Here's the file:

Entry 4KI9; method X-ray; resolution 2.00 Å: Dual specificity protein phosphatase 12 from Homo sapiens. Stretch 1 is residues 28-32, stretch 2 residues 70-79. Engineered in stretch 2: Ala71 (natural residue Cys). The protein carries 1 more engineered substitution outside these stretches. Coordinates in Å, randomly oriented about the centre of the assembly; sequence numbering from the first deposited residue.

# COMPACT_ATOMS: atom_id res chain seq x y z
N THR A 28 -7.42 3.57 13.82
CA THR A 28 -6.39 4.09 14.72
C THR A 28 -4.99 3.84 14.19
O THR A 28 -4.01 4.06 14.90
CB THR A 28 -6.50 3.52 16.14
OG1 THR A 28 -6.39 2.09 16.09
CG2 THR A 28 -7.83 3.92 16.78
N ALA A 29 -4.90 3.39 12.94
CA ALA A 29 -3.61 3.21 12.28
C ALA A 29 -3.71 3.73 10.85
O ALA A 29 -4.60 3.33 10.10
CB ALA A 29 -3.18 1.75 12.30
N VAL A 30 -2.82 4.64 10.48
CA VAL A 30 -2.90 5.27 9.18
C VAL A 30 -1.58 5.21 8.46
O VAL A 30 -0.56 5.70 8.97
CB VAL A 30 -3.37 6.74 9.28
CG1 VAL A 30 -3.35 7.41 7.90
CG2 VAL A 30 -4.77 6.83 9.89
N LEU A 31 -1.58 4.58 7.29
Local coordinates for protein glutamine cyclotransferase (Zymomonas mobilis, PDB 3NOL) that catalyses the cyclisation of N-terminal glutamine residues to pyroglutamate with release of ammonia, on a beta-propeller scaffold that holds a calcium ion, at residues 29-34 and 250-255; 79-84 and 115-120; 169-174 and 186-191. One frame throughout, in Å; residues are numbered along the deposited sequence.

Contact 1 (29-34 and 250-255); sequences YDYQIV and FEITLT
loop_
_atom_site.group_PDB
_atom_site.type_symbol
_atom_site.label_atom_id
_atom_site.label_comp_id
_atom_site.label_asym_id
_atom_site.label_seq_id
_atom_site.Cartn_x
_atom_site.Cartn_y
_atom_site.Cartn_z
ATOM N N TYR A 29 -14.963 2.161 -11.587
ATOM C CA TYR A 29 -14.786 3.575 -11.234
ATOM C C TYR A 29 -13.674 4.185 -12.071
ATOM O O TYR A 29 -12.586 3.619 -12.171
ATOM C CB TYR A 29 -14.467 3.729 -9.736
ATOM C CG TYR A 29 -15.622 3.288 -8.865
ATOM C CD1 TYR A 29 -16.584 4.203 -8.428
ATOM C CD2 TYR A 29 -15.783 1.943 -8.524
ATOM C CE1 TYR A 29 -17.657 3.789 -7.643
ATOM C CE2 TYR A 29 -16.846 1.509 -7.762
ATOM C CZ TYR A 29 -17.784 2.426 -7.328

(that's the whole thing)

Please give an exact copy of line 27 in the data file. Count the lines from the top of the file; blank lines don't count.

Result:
_atom_site.type_symbol